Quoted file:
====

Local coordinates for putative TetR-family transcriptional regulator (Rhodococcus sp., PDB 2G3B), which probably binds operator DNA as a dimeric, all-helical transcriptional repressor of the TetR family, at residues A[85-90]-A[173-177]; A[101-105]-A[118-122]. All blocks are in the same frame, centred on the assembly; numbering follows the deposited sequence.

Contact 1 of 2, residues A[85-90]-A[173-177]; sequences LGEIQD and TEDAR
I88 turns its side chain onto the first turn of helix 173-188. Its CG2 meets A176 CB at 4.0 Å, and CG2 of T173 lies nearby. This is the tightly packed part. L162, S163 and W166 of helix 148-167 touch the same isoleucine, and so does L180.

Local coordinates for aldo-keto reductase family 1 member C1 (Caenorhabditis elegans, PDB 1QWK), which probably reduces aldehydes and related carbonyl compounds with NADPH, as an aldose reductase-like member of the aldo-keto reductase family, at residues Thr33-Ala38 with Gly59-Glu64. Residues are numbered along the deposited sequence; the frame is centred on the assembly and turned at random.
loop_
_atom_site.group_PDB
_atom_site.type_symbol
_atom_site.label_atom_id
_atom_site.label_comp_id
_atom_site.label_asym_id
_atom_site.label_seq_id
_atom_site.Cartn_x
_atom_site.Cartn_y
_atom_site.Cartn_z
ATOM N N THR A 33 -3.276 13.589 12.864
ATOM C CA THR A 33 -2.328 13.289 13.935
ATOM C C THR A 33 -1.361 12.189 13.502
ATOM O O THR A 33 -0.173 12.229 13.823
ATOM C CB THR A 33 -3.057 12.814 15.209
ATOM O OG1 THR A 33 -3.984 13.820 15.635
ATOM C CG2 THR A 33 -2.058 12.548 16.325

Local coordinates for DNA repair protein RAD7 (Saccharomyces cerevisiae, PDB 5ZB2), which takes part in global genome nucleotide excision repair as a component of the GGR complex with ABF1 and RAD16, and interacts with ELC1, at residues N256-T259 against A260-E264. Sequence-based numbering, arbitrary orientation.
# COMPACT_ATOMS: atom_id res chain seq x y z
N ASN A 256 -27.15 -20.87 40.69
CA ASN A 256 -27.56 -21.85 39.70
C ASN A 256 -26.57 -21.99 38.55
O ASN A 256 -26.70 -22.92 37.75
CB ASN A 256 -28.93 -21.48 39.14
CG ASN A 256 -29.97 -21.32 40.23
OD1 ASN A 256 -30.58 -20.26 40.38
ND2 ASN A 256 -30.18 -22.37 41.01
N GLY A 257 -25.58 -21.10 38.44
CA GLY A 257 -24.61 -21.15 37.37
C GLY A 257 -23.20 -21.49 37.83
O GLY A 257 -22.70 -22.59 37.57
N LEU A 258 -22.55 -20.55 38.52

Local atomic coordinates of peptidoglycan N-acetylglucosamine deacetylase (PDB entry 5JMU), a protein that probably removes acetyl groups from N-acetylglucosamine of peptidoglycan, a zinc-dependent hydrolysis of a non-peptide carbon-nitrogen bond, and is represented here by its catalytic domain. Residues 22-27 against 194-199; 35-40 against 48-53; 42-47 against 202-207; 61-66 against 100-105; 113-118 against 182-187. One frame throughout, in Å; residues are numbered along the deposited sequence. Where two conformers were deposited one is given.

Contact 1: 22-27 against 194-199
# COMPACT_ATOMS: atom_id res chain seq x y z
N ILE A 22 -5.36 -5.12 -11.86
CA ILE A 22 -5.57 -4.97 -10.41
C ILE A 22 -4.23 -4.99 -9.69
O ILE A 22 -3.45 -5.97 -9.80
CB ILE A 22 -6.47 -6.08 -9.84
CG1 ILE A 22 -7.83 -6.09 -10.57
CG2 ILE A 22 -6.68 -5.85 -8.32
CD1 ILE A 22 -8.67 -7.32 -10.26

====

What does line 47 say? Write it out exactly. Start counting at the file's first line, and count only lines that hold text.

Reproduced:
CD1 ILE A 22 -8.67 -7.32 -10.26